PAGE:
Development money coming back to Pinellas County beaches
ST. PETE BEACH -
For more than five years, it’s been an empty white shell encircled by a chain link fence.
With a new developer at the helm, though, construction crews are back on the site of Hotel Zamora, a three-story boutique hotel at 3701 Gulf Blvd. that backs onto the Intracoastal Waterway.
Once complete, the project will be the first new hotel built in St. Pete Beach in decades.
The project is also a sign that development money is returning to the beach.
The hotel is one of several building projects along the beaches of Pinellas County that died during the recession, only to be resurrected by new owners.
City leaders look to these positive signs with a sense of reserved hope.
“We’ve certainly got our fingers crossed. We’re certainly starting to move forward as a municipality with the understanding things are going to happen over time, incrementally,” St. Pete Beach Planning Director George Kinney said.
“I don’t want to jinx it, though.”
The Hotel Zamora got started quickly in 2007 with plans for 36 oversized rooms, a spa, boat docks and an on-site restaurant.
Development cash dried up quickly, though, and soon after the whitewashed exterior walls were erected, construction stopped.
The Ocean Glen at Waterside condominium project in Indian Rocks Beach didn’t even get that far.
Rather than a 54-unit town home and condo complex, the city got a concrete slab and a few walls at a 4-acre site across the street from the beach near the intersection of Seventh Avenue North and Gulf Boulevard.
Residents started calling it “Stonehenge” before the city ordered the plot to be razed in 2011, City Manager Chuck Coward said.
Last month, national developer Taylor Morrison bought the property from First Citizens Bank for $2.8 million.
The new plan, called The Cove at Indian Rocks Beach, calls for building 50 units in two-story townhomes above parking.
The city is reviewing those plans this week and could clear the way for building permits soon.
“I think it’ll be a visible sign that the economy is turning around and vitality is returning,” Coward said.
Another town home development and luxury condos are in the works just to the south in Indian Shores. Both are also on parcels where prerecession developments were planned.
Madeira Beach also expects to see a new Courtyard Marriott hotel on the Intracoastal Waterway, an upscale seafood restaurant on the beach and a new condominium in the next two years.
City leaders there have sought to lure investment by actively negotiating with builders and updating zoning rules.
St. Pete Beach has also adopted a new comprehensive development plan that allows for taller buildings and greater density in certain areas of the city.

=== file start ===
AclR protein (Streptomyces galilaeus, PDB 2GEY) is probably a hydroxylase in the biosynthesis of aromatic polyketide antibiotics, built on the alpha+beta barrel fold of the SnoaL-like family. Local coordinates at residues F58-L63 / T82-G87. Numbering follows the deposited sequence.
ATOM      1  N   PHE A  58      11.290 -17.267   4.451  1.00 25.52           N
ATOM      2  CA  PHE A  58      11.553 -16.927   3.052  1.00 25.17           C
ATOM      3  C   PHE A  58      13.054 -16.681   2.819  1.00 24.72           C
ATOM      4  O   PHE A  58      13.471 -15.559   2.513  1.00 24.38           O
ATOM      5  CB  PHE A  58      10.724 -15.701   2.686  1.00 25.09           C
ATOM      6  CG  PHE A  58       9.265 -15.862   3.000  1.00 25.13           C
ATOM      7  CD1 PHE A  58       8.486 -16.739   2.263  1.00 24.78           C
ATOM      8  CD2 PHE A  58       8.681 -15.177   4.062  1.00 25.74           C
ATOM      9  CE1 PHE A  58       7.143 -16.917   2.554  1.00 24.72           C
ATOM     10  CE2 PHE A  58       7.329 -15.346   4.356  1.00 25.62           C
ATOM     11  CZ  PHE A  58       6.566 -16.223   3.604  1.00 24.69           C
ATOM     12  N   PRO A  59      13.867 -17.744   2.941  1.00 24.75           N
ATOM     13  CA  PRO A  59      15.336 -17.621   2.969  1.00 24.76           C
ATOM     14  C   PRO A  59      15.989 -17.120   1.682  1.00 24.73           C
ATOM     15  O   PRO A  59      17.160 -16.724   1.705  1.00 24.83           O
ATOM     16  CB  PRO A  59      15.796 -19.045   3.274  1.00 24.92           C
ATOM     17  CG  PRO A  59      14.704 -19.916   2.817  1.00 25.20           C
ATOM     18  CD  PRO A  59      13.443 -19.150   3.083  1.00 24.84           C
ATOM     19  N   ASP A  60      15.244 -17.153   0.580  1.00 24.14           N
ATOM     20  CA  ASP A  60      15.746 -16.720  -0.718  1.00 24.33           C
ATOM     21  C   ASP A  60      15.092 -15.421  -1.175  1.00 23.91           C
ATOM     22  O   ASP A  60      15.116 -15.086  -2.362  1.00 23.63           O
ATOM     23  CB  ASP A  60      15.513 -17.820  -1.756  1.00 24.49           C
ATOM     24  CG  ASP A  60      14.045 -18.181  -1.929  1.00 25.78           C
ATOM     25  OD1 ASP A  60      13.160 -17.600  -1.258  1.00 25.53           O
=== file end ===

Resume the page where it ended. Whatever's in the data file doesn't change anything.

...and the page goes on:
The plan creates a pool of hotel room density shared by all properties within certain parts of the city. This gave developers of the Hotel Zamora the opportunity to increase its number of rooms to 50.
Aside from regulatory easing, though, what’s causing this recent uptick in activity on the beach?
“I’m sure there’s pent up-demand and, of course, tourism in general has been doing very well,” St. Pete Beach City Manager Mike Bonfield said.
Pinellas County had a record year in tourism last year, collecting more than $28 million in bed tax revenue.
Taylor Morrison is keeping the motivation for its building plans at Indian Rocks Beach under wraps for now, as shares in the company were recently made public, the company’s vice president of sales and marketing, Cammie Longenecker, said.
The company has been active elsewhere in Pinellas County, recently breaking ground on another town home development at the Loggerhead Marina in South St. Petersburg.
One significant change smaller towns such as Indian Shores will welcome is a spike in property tax revenue when empty parcels start turning into homes.
With five luxury condo beachfront units planned at the north end of town on Gulf Boulevard by St. Petersburg restaurateur Steve Westphal and a 54-unit town home complex on the former site of the Hungry Fisherman restaurant, property values would rise by tens of millions of dollars, Mayor Jim Lawrence said.
“Right now it’s being taxed as undeveloped property,” Lawrence said.
Kinney, the St. Pete Beach planner, says there are signs the development slump is ending and that cities need to be prepared for the change.
“I think people are starting to see that that is winding down and now is an opportunity to start thinking about the future here and what it might look like,” he said.